The relations between Russia and Japan worsened in July after the Japanese parliament passed the law asserting sovereignty over four islands and declaring them an integral part of Japan.
Official spokespeople for Russia’s Foreign Affairs Ministry and the State Duma (the parliament) urged the Japanese law-makers to cancel the law. The Russian official said that the law would only complicate the bilateral ties between the countries.
Russia’s Medvedev touched upon the subject on July 9 during his meeting with Japanese Prime Minister Taro Aso in Italy, within the scope of the G8 Summit.
“President Medvedev said that discussing such complicated issues as the signing of the peace agreement and the territorial dispute must take place under the conditions of the adequate atmosphere, which had not changed for the better during the recent times,” Russian presidential aide Sergei Prikhodko said.
The Federation Council addressed to Dmitry Medvedev on July 7 with a request to set a moratorium on the visa-free travel between Japan and Southern Kuril Islands (the non-visa regime was introduced in 1992).
About 750 residents of the Far Eastern city of Yuzhno-Sakhalinsk protested on Friday against Japan's claim to four disputed Pacific islands, RIA Novosti reports. Organizers said no political party was behind the gathering. Among those who addressed the crowd were World War II veterans and members of the city's nongovernmental organizations.
"The islands were, are and will be ours," said Yuri Andreyev, acting chairman of the city's council of WWII veterans, the news agency said.
Japan has been persistently claiming its rights on Russia’s four Kuril Islands for over 50 years already. Russia insists that the islands were annexed to the USSR after Japan’s defeat in WWII. Japan claims that it will not sign the peace treaty with Russia, whereas Russia claims that it will not give the islands away in return for the treaty.
Viktor Pavlyatenko, a senior scientist of Russia’s Institute for Far East, told Pravda.Ru that the dispute did not have any economic influence on the relations between the two countries.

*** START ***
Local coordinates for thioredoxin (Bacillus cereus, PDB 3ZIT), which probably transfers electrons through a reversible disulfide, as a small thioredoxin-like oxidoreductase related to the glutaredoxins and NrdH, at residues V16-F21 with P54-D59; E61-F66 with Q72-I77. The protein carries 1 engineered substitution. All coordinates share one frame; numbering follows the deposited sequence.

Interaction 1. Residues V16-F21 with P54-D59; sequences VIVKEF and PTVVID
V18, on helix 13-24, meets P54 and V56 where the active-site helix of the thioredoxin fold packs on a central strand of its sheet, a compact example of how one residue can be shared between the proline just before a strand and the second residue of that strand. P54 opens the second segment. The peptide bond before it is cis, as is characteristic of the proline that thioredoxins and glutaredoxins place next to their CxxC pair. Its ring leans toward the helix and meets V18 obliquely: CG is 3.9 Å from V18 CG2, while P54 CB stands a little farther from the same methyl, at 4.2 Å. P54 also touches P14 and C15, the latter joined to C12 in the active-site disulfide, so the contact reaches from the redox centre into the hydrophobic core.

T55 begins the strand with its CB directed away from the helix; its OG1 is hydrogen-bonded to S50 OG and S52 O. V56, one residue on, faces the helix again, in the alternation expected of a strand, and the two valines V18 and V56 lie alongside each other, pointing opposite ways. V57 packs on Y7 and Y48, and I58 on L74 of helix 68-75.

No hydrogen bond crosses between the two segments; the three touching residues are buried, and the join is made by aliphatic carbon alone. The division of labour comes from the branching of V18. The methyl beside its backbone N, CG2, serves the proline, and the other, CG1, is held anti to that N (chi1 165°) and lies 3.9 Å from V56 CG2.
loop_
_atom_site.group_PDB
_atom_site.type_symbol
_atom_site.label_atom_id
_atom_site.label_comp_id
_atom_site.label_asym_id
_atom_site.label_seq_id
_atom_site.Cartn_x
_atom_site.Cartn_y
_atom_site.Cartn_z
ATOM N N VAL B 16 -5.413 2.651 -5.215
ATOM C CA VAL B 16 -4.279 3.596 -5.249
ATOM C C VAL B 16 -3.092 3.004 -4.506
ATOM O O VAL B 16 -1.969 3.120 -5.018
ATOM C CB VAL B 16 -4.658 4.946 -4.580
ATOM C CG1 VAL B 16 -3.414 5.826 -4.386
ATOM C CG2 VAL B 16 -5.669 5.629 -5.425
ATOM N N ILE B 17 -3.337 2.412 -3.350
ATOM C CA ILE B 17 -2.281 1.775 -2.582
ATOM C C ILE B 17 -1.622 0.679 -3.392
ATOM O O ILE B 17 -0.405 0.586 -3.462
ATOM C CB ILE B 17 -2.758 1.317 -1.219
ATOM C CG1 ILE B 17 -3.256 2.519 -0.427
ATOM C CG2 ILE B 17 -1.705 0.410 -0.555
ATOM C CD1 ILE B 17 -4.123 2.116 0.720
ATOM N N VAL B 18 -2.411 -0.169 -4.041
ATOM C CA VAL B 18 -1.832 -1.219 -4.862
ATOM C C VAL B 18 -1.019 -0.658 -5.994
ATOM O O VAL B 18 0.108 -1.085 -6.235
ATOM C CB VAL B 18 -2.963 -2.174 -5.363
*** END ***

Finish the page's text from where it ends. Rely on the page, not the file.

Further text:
“The ties between Russia and Japan get stronger every year. However, the Kuril issue is like a fly in the ointment. Japan sets territorial claims to Russia, but it is Japan that creates more problems for itself. Russia, for instance, may veto Japan’s bid to obtain the status of a permanent member of the UN Security Council. However, I do not think that there will be too much drama out of this situation,” the expert said.
“However, Japan can go too far with its territorial claims to Russia. Let’s take a look at the Atlantic Charter of 1941 (the charter was passed by the USA and Britain, the USSR joined the document; Japan was the enemy of these three nations). The document stipulated that the allied states could not enlarge their territories with the help of the territories, which Japan conquered.
“This is the corner stone of the entire dispute. Japan did not have to wage war to win the Kuril Islands. They got the Southern Kurils without any combat action in 1855 and received the rest of the territory in 1875 in return for the promise to renounce claims to the island of Sakhalin. Japan unleashed the war in 1905 and won the southern part of Sakhalin. Soviet troops occupied that part in 1945 - solved.
“Japan’s Foreign Ministry said during Taro Aso’s visit to Sakhalin this year that the status of the South of Sakhalin had not been finalized. That remark is extremely important because it outlines the future politics of Japan. This nation may not be interested in obtaining only four little rocky islands,” the scientist said.
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